The Apple Watch is finally here

After all the hype and expectation, Apple’s smartwatch has finally been shown to the public and will go on sale on 24 April in the first nine countries.

The Apple Watch formed the centrepiece of the company’s Apple Live event yesterday, at which it traditionally showcases new product launches, and is described by the company as “an intimate and immediate communication device and a groundbreaking health and fitness companion”.

A staggering 38 different models will be available, ranging in price from $349 to an eye-watering $17,000 (£299 to £13,500 in the UK) depending on the size of the face and the materials used in the watch and strap.

The watch can make and receive calls – something which chief executive Tim Cook said fulfilled a boyhood dream – display texts and other notifications and run simple apps via a Bluetooth connection with an iPhone.

Apple has scaled down its initial ambitions for the device in health because of limitations in sensor technologies, and the device sports technologies typically found in other smartwatches, such as an accelerometer, built-in heart rate sensor and GPS to track fitness activities.

The company is nevertheless hoping that its design and health and fitness apps will help elevate the Apple Watch above its competition, which is centred largely around Google’s Android Wear platform.

The Activity app “provides a simple visual snapshot of your daily activity with three rings that measure active calories burned, brisk activity and how often you’ve stood up to take a break from sitting during the day,” it says.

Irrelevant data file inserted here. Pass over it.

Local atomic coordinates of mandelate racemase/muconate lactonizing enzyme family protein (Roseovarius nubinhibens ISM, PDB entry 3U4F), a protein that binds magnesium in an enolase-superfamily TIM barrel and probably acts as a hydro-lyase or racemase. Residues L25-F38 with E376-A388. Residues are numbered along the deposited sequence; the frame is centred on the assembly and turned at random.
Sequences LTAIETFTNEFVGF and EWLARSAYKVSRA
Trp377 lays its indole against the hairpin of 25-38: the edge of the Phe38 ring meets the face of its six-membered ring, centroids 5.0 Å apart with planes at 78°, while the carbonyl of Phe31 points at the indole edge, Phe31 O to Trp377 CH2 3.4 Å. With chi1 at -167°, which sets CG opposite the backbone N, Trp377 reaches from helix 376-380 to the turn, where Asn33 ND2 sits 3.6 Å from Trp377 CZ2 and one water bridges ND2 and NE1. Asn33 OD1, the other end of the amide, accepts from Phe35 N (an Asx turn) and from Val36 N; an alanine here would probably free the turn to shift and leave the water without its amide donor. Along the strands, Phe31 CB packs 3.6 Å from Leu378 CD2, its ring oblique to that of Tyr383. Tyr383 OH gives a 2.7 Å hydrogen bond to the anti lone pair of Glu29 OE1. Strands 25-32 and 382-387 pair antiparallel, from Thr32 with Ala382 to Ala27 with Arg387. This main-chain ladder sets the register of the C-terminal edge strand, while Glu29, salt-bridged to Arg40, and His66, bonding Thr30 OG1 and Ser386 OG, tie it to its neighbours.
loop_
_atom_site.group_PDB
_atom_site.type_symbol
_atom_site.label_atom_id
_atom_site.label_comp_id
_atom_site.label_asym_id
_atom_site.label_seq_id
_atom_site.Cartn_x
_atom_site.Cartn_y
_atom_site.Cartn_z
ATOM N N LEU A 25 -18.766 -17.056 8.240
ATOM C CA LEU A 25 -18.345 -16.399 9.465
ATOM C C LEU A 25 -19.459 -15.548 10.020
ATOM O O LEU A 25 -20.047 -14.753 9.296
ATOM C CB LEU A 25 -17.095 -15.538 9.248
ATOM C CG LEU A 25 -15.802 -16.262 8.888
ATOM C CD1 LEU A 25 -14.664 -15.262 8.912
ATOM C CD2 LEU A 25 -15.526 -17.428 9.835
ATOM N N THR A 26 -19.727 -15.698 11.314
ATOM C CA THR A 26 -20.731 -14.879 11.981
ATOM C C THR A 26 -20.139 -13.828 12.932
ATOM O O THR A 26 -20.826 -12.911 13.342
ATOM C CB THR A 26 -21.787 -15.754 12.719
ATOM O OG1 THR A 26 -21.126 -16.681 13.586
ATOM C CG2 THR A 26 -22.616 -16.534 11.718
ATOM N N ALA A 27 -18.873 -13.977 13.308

Meanwhile, one of the most innovative (and overlooked) health-related features of the device, according to Forbes, is a ‘haptic’ sensor that can send the wearer a pulse – described as a tap on the wrist – to remind them to stand up and avoid prolonged and unhealthy sitting.

That is important because spending too much time sitting down increases our chances of dying from any cause by around 16 per cent, which cannot be overcome by intermittent exercise, according to research.

Medical research toolkit

Also promising to have an impact in terms of health use a new iPhone toolkit – called ResearchKit – that can be used by medical researchers to create apps that gather information from volunteers without the data passing through Apple’s servers.

The open-source software framework is designed to turn any iPhone into a diagnostic tool and five apps are already available to demonstrate the potential, according to Apple’s senior vice president of operations Jeff Williams.

They include mPower – which is designed to monitor the motor dysfunctions seen in people with Parkinson’s disease using the iPhone’s accelerometer and microphone – as well as apps to diagnose heat disease and support patients with asthma and breast cancer.

Commenting on the new releases, Freddie McMahon, director of research and innovation at data specialist company Anomaly42, said: “Apple is acutely aware that the answers to some of the world’s most serious diseases will be found not by researchers alone – but by the data being emitted from the phones in our pockets and watches on our wrists.”

“Together, wearable technology, apps, smartphones and new technologies such as ResearchKit have the ability to revolutionise health and healthcare around the world.”

He predicted that in time wearable devices and software will be used to provide real-term patient monitoring, diagnosis and treatment recommendations as well as to facilitate clinical trials of new therapies. Harnessing data in this way could be transformative for the NHS, he added.

“Our politicians should have been watching Tim Cook on stage, but the potential of the technologies Apple are creating isn’t even flickering on their radars.”

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